BIO-TECHNOLOGY GENERAL HYALURONIC ACID PRODUCTION CAPACITY IS 400 Kg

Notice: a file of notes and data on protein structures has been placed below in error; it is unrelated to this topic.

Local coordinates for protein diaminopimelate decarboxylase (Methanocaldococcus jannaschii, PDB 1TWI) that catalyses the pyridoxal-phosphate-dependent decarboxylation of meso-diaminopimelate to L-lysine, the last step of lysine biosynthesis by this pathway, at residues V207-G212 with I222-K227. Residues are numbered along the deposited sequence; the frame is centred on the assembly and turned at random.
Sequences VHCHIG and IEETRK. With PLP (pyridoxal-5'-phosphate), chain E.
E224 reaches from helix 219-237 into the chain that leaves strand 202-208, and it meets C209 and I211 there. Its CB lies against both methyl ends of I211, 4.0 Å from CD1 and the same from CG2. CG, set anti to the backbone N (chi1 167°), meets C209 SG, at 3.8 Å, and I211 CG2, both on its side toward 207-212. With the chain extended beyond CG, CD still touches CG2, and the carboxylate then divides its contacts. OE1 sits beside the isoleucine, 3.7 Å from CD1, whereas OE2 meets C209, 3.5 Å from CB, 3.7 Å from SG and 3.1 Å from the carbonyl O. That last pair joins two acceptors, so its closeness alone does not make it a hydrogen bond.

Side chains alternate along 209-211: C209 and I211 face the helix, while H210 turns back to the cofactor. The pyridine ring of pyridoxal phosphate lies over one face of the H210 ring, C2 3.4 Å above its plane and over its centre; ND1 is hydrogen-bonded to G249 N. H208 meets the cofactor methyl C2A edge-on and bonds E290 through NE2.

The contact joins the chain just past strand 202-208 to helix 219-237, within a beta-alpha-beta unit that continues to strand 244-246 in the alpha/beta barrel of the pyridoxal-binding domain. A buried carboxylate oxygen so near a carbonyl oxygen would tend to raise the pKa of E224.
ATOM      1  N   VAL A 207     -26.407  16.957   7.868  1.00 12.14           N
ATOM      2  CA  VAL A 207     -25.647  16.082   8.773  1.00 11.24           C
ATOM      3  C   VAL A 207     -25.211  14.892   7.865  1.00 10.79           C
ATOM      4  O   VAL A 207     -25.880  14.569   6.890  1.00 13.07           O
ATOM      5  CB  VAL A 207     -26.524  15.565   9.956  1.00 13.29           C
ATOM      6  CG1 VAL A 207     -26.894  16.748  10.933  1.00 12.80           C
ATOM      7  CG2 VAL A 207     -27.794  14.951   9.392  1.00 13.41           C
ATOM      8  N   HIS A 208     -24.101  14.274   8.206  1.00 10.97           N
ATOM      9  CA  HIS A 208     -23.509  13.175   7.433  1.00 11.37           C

BIO-TECHNOLOGY GENERAL HYALURONIC ACID PRODUCTION CAPACITY IS 400 Kg annually as a result of a newly developed technique, company President Sim Fass, PhD, said Oct. 9 at a medical conference sponsored by Robertson, Colman & Stephens in San Francisco. Noting that current worldwide consumption of the substance is only about 100 kilograms annually, Fass said that "we have been able to isolate a streptococcus bacteria that in and of itself produces hyaluronic acid." Mutations in the bacteria have resulted in a strain "that produces lots and lots of hyaluronic acid," Fass said. Hyaluronic acid is a natural moisturizing lubricant found in human skin and joints, Fass pointed out. Previously, the substance has been extracted for commercial use from rooster combs, umbilical cords and shark skin, at prices ranging from $100,000 to $500,000 a kilogram. The Bio-Technology production technique gives the firm a capacity that "probably . . . is the largest in the world," Fass maintained. At present, hyaluronic acid use is limited primarily to cosmetics (as a moisturizing agent), and ophthalmic surgery. "Pharmacia has a very, very successful product, Healon, which incorporates pure hyaluronic acid, pharmaceutical grade, with a high molecular weight . . . that is used in ophthalmic surgical procedures to return to the eye the viscous gel fluid" lost during surgery, Fass said. Estee Lauder's Night Repair, a "popular product", also uses hyaluronic acid as its key ingredient, he said. The margins on hyaluronic acid are very high, Fass pointed out. Pharmacia's use of the substance totals three to four kilos a year, he said, which the Swedish pharmaceutical concern sells for about $8 mil. a kilo, list price. Pharmacia's cost for the raw material is about $150,000 per kilo, according to Fass, "so the margins are there." The potential for hyaluronic acid extends far beyond its current indications, Fass predicted. Possible applications include arthritis, drug delivery systems, and any surgical procedure where organs, tissues or vessels could be coated with a lubricant to prevent postoperative adhesions. "Pharmacia and others have projected potential consumption of hyaluronic acid for these indications of 200, 300, [or] 400 kilograms a year," Fass said. "In dollar estimations, our projection of $500 mil. per year is a conservative one." Bio-Technology currently is negotiating with a number of companies concerning supply agreements, Fass said, adding that the company already has demonstrated the purity specifications of its product in owl monkey tests for Pharmacia. "It is interesting that other ophthalmic companies, in the U.S. especially, who are interested in pursuing this product and wish not to get into an infringement situation with Pharmacia, have talked to us about a lower molecular weight product of 700,000." Pharmacia's Healon has molecular weight of "750,000 or greater," according to Fass. Bio-Technology also has negotiated a worldwide distribution agreement with an unnamed firm for cosmetic grade material. The company expects to make an announcement "in the next 30 to 60 days," Fass said. Founded in 1980, Bio-Technology conducts its research efforts in Israel, but expects to establish a U.S.-based research satellite in the next couple of years, Fass said. The firm employs about 70 people. In addition to human health, Bio-Technology also has businesses in animal health and agrobiologicals.
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